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by Dave Zeckhausen

If you have taken your car to the track on weekends, changing between racing brake pads and street pads, you've probably experienced brake judder.  Brake judder, also known as "brake shimmy," is the feedback through the steering wheel and suspension when you apply the brakes at certain speeds and pressures.  The steering wheel can shake back and forth, ranging from a faint, barely noticeable vibration to a violent shudder that feels like it could rip itself from your hands.

Judder can occur on the street or track and, in both cases, is caused by uneven build-up of pad material on the surfaces of the rotors.  It is aggravated by the high temperatures experienced at the track and by switching back and forth between two incompatible friction materials. 

Despite the popular myth, brake judder is not caused by warped rotors.  Judder is the result of a thickness variation in pad buildup on the rotors' surfaces.

To understand why this is happening, you first need to understand the concept of bedding brakes.  Click here for bedding instructions.  In order to maximize the performance of your brakes, you must transfer a thin layer of pad material onto the surfaces of your brake rotors.  This "transfer layer" forms molecular bonds to the pads when you apply the brakes.  As the rotors rotate underneath the pads, these bonds are torn apart.  The resistance of the bonds to being broken yields additional friction above and beyond the abrasive action of the pads and rotors scraping against each other.  This additional friction is called "adherent mode."  You must bed your brakes in order to benefit from adherent mode friction.

When you install race pads, you would like to remove the street pad transfer layer from your rotors before you bed them in.  Conversely, when your track event is over and you reinstall your street pads, you would like to remove the race pad transfer layer before bedding in your street pads.  How do you do this?

Some drivers swap pads and rotors at the same time, keeping one set of rotors dedicated for the track and the other set dedicated for the street.  This works by keeping the transfer layer pure and not piling up incompatible layers of pad material on top of each other.  But it's a lot of extra work.  The last thing you feel like doing, after a long track event, is to swap hot rotors.  There is a better way.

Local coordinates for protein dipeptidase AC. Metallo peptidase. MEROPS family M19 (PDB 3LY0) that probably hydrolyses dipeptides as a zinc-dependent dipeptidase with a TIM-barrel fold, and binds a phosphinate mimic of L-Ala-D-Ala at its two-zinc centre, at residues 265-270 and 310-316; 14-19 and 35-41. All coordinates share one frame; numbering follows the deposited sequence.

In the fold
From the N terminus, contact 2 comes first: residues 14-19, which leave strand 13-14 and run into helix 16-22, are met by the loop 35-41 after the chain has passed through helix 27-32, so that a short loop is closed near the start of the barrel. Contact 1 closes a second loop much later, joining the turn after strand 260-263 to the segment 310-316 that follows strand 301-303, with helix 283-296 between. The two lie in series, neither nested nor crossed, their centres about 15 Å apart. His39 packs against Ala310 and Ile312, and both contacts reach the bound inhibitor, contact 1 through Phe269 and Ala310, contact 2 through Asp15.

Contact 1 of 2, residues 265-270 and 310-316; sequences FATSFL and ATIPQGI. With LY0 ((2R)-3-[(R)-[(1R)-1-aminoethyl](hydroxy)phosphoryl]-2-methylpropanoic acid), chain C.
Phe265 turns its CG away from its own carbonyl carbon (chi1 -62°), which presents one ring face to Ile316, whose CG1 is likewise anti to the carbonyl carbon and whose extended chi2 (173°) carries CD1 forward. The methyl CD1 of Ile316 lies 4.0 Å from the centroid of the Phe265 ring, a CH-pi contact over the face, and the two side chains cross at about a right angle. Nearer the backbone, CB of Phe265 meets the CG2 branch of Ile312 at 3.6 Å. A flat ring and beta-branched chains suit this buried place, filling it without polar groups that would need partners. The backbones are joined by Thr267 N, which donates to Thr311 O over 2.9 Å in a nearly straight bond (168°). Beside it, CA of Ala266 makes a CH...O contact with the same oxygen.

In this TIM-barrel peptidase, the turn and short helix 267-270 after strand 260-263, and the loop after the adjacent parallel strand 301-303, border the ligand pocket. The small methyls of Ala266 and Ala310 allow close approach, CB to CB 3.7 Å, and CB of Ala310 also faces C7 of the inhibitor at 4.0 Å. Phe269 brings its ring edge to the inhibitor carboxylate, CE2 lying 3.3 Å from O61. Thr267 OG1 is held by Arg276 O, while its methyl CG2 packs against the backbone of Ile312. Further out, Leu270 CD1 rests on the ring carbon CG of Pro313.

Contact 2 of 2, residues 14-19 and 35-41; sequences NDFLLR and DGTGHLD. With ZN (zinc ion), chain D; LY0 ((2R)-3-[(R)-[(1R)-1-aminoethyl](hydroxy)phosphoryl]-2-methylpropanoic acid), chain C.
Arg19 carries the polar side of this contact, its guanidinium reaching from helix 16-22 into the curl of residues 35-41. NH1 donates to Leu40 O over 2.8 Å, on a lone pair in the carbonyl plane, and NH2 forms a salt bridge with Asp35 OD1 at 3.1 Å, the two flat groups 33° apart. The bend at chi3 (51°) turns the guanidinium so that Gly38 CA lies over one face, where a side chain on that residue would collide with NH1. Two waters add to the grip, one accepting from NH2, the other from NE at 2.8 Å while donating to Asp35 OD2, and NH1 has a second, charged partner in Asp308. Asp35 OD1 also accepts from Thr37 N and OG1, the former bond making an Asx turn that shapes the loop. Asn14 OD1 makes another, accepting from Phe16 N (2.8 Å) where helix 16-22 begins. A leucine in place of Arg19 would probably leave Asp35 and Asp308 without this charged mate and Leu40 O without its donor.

Street pads exhibit a mixture of abrasive and adherent friction almost immediately without extensive warm up.  Race pads don't get into their adherent mode unless they are several hundred degrees, a temperature rarely seen on the street.  Under normal street driving conditions, a race pad will operate almost purely in abrasive mode.

Use Race Pads as a Tool to Remove Deposits from Rotors

If you install race pads before your track event and drive around normally, the race pads will polish away the transfer layer left behind by your street pads.   This leaves you with nice, clean rotors which may be bedded with your race pads when you are at or near the track.

After the track event is over, you should not switch back to street pads right away.  Instead, drive home from the event using your race pads.  As they cool down, the race pads will once again go into pure abrasive mode and polish away their own transfer layer from your race weekend.  Cold race pads will even cure judder problems from pad deposits accumulated during the track event.  By the time you get home, the rotors are polished clean and ready for you to install and bed your street pads.

In essence, you are using your race pads as portable brake lathes.  The race pads are a tool for removing unwanted transfer layer before and after your track event.

Avoid Pad Imprinting on your Rotors

After a fast lap on the race track or a high speed stop from over 120 mph, your brake rotors may be literally glowing red hot.  If you keep your foot planted firmly on the brake pedal after coming to a complete stop, you may find your brake pads bonded firmly to the rotors.  The extreme heat melts the surface of the pads and forms an imprint on the rotors.  This imprint is a few ten thousandths of an inch thick and can result in a noticeable shimmy.  If it happens on unbedded rotors, you will also end up with a significant difference in the coefficient of friction between the imprint and the rest of the rotor, further aggravating the situation.  In addition, the heat transfer through your brake pads can boil your brake fluid, resulting in a spongy pedal feel.

To avoid this problem, try to take advantage of the cool down lap before entering the pits at the end of your track session.  Use the brakes as little as possible during your last lap.  If you must enter the pits directly after a hot lap, make sure to roll to a stop and place the car in gear (or park) to keep it in place, rather than leaving your foot on the brake pedal.  If your parking brake is incorporated into the rear calipers (e.g., many VW and Ford models), then avoid using it.  Use a wheel chock, if necessary, to keep the car from rolling.

In the excitement of a track event, it's easy to forget all of this.  As adrenalin courses through your body, your hands will be firmly clamped to the steering wheel and your foot on the brake pedal.  Try to relax and keep that foot off the brake pedal!  By following these techniques, you can forever banish the brake judder demons from your car.

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